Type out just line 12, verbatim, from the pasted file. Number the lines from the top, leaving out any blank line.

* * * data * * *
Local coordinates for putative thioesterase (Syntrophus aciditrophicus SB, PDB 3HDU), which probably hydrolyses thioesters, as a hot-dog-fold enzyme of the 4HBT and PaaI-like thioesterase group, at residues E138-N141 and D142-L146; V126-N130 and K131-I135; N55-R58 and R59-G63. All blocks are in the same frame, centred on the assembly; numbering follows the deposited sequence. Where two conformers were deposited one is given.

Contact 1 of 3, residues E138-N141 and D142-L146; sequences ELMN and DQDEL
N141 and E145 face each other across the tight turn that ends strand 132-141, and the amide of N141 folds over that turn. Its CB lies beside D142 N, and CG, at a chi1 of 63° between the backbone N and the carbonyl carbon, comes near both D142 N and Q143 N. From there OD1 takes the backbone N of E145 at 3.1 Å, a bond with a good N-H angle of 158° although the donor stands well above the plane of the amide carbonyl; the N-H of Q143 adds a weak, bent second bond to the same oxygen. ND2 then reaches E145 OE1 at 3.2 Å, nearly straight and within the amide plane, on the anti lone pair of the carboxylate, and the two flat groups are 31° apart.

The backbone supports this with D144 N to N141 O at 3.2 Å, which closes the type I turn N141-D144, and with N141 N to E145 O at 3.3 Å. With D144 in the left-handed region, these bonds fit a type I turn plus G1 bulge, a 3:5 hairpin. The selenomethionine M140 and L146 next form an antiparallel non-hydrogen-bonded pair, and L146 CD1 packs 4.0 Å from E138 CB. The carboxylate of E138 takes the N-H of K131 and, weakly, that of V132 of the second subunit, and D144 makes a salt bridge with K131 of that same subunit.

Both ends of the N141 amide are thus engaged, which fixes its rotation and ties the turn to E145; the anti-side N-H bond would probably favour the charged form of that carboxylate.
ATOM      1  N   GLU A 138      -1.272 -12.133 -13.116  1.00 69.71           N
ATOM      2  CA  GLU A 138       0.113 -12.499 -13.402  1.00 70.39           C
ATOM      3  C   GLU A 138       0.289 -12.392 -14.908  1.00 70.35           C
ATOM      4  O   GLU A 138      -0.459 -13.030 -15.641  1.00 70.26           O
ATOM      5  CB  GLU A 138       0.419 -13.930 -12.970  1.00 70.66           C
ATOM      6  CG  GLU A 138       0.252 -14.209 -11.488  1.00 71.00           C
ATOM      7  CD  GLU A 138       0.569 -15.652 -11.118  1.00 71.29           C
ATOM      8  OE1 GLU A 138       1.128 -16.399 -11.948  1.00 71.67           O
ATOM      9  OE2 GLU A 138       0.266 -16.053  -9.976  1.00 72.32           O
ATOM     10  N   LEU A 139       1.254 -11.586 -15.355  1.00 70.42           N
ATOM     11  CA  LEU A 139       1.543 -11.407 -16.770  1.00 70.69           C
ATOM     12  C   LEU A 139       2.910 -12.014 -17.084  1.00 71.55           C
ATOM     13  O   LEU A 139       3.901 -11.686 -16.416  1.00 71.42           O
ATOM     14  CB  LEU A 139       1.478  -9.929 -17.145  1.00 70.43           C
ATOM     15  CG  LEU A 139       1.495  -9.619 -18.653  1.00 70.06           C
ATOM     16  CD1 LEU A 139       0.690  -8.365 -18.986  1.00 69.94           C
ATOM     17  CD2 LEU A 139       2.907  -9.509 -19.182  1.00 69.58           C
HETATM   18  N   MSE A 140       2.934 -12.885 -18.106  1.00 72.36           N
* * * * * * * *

ATOM      7  CD  GLU A 138       0.569 -15.652 -11.118  1.00 71.29           C